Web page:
When it comes to leading a business, what can someone do to optimize the performance and success of the team?

Work on the culture of the company at whatever level they are at - owner, or manager. From culture flows commitment. From commitment flows accountability which greatly differs from responsibility. It's also remarkably important to communicate the same message constantly and be as transparent as you possibly can be with your team. If you're the manager and not the owner, act as if you were the owner and make decisions based on what's good for the long term of the firm.

Your company charges families who opt for cremation a different amount of money based on how quickly they want the cremated remains back. Tell us how that works and the reasoning behind it.

We have three pricing levels for the return of cremated remains: an expedited price - returned within 24 hours of receiving the complete paperwork; a priority price - returned within three days of receiving the complete paperwork; and a standard price - returned by the end of the fifth business day after receiving the complete paperwork.

A basic business maxim states when there is a variation in service levels there should be a variation in price levels. We believe that most people understand that. The family who selects cremation but is uncertain over what to do and when to do it with the cremated remains of their loved one should not be charged the same retort fee as the client family who is flying home tomorrow and absolutely must have the cremated remains to accompany them on the trip. The idea came from UPS (a company we we watch) for their overnight, three-day and ground pricing model. It works, and we have had zero client family complaints.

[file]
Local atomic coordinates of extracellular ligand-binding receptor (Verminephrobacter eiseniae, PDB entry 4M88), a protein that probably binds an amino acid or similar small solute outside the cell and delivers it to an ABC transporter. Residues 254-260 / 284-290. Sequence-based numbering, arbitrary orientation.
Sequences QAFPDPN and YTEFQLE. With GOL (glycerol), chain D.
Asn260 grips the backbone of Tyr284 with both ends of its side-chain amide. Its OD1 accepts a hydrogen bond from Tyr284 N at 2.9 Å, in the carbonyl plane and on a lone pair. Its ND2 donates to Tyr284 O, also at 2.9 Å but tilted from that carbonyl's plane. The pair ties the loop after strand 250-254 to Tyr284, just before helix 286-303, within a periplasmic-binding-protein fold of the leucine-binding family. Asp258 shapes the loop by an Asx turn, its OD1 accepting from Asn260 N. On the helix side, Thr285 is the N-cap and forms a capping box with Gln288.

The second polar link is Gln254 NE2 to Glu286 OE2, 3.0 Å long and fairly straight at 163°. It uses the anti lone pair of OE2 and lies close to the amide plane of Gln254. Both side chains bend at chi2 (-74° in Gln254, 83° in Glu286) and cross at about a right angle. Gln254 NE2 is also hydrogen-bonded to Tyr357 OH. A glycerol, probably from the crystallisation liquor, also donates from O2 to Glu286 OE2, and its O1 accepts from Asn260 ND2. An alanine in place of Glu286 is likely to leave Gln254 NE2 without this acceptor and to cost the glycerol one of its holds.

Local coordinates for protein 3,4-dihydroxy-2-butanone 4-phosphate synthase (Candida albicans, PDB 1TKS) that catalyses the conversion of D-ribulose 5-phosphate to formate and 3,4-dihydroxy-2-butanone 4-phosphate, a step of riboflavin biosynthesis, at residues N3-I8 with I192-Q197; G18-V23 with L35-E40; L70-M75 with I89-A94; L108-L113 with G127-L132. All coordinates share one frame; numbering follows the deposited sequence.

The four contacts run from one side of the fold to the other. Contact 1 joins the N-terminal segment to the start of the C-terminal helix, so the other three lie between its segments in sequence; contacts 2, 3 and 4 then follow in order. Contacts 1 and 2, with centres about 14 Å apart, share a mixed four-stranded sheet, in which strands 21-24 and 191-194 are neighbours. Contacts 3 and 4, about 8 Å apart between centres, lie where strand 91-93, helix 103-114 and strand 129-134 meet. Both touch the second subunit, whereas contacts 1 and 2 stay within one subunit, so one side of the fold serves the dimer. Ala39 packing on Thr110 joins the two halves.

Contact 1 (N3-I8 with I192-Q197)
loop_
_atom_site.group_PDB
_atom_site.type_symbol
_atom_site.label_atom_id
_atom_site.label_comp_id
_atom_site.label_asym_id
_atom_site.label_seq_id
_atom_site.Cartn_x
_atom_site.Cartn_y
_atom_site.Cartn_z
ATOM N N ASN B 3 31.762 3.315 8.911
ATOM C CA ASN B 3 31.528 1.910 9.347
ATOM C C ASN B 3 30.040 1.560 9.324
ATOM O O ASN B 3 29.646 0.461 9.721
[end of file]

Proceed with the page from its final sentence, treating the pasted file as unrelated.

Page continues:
Funeral professionals are always looking for new products and services that help them better run their businesses. Can you tell us about a new solution you're using that others might want to look into?

The introduction of cost protector fee of some type (either a flat fee or percentage of the total) to guaranty the price of prefunded arrangements. Many say the jury is still out as it dissuades the public from making prearrangement's. We say that losing money of servicing underfunded prepaid funerals in the future dissuades funeral homes from surviving!

We instituted a fee in October 2012 and are monitoring it closely. Our client families currently have three choices: prearrange and not prepay; prearrange and prepay without any locked in price guaranteed; prepay with a cost protector fee (currently we use a percentage of the total) and enjoy the benefits of a locked in price guaranty for the future.